Hearing that their car needs a new engine is not something that any Falconer driver wants to hear but it’s not something that can be ignored. Today we want to review the different types of replacement engines available.
What Are My Options?
These engines are engineered using high-quality parts and are as close to new as you can get. They come ready to run immediately after they are installed in the automobile.
Remanufactured or Reconditioned Engines
With remanufacturing, all used and worn parts are interchanged resulting in an engine that meets the initial factory specifications. Certified "remanufactured" engines have a higher standard than "reconditioned" engines, though the terms are sometimes used interchangeably. Essentially, a remanufactured engine is manufactured to function as long as the initial engine. A reconditioned engine has been disassembled and cleaned and had damaged and worn parts replaced.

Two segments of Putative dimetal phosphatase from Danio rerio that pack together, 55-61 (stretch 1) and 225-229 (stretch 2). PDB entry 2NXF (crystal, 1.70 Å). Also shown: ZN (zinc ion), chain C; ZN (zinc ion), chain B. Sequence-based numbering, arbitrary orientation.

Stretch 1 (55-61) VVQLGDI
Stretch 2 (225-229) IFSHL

You may be asking if it is smarter to just purchase a new auto. If other parts of your vehicle are not mechanically sound, the body has rust, or you don't want to drive your car for several more years, we would not counsel a rebuild. But a rebuilt engine offers many advantages.
An engine rebuild is usually substantially less expensive than buying a new car and also delivers a savings on the taxes, licensing fees, and higher insurance rates required with a new purchase.
If you’re car savvy and have mechanical ability, an engine rebuild can actually be a DIY project. But we recommend coming to us at I-86 Truck & Auto Repair. We can further highlight your choices (such as warranty considerations) and give you expert guidance on the pros and cons of each type of replacement engine. The rebuilt engines we source for our clients meet exacting standards and we know what types of components are used. Falconer DIYers who purchase crate or rebuilt engines on the internet or elsewhere are at risk of receiving inferior parts.